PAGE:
A Not so Happy Valley
A beautiful chord had struck, one that human ears fail to acknowledge, but the heart welcomes with open arms. A room full of silence and heavy hearts was accompanied by 1,100 memories represented by the delicate placement of an equal number of backpacks. The quiet was broken by soft voices who brought comforting words and the desire to send silence packing.
Tears would form without concern on this day, the evidence shown by the faintest of lines upon the faces of onlookers. Lives taken by their own hands were grieved, and survivors of the tragedies relived their stories through personal memoirs accompanying the backpacks. 1,100 backpacks symbolized the number of college student suicides each year, but according to Jeff Brozena, “one is enough.”
A striking and heartbreaking display, Active Minds’ “Send Silence Packing” event occurred last Friday in Findlay Commons. Brozena is the president of Penn State’s Active Minds chapter, bringing the program here in the fall of 2010.
In their own words, Active Minds is “a rapidly growing network of thousands of college students working towards one goal: to create campuses where students feel encouraged to speak openly about mental health and seek help”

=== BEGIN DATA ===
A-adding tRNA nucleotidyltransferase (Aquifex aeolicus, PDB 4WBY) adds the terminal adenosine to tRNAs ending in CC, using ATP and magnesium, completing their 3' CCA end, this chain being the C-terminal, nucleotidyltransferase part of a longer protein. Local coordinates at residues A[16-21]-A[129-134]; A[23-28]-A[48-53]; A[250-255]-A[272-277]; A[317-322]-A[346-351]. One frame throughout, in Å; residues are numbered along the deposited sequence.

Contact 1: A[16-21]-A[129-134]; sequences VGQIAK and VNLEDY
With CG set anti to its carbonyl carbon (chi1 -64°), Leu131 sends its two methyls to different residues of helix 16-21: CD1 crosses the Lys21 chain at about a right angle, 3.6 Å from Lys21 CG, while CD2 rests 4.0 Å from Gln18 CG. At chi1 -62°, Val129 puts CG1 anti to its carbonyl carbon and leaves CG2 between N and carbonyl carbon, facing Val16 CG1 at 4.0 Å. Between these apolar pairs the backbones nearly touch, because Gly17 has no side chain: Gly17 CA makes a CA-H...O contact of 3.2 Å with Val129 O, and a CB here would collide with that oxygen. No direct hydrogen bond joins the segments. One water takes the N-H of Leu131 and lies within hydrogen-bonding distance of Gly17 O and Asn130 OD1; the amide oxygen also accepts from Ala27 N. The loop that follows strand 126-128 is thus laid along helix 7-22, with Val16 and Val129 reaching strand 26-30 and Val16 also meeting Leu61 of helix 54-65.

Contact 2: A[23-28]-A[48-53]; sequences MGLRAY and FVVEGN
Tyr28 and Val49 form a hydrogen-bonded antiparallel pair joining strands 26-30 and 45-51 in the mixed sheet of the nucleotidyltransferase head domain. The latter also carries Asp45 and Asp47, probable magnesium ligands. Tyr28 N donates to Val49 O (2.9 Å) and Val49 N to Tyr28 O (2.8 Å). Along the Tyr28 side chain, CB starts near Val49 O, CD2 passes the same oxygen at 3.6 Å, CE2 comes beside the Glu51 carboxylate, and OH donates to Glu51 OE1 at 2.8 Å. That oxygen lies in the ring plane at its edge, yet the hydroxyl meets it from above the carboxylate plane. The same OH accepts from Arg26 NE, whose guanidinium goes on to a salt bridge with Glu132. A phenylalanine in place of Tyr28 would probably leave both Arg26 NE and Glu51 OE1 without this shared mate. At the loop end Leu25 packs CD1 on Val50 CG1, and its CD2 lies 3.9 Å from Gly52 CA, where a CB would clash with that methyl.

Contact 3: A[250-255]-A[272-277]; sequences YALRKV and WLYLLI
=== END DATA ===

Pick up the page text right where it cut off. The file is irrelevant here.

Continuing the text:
According to Brozena, “Send Silence Packing” is Active Minds’ largest event. He said the goal is not only to remember the lives that were lost, but to not forget the people left behind.
“There’s a heaviness to it,” Brozena said. “It’s a hard thing to deal with, but if you confront issues like this and spread awareness of them, hopefully you effect change.”
Brozena’s passion was unmistakeable, a spirit fueled by Active Minds’ selfless acts. His team fell directly behind him, each member’s eyes longing to remove the pain that so many people feel. Even the team’s advisor, Terry Watson, a residence life coordinator, was present to share kind words and be a calming presence.
Penn State’s Active Minds chapter is a glowing representation of the entire organization, founded in 2001 by Alison Malmon. Then a student of the University of Pennsylvania, Malmon lost her brother Brian to suicide in 2000. Active Minds was born out of her desire to “combat the stigma and lack of understanding” of mental illnesses.
The group is joining together with Aevidum, another Penn State group devoted to mental illness awareness, to host Dr. Paul Hokemeyer tonight in the HUB auditorium at 7:00 p.m. Dr. Hokemeyer is a regular on TV and a specialist in family therapy. The forum is called “Shatter the Shame,” and will feature Penn State students sharing their stories of survival and Dr. Hokemeyer speaking about mental health issues.
If you believe that you or someone you know are suffering from depression or any other mental health related issue, please seek help. Attend the forum tonight, or visit http://www.activeminds.org. These issues are common, and people like Jeff Brozena and his team are ready and waiting to help.
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The first-ever White Out crowd for a Pep Rally witnessed the gymnasts destroy the football team in the final round of the competition.
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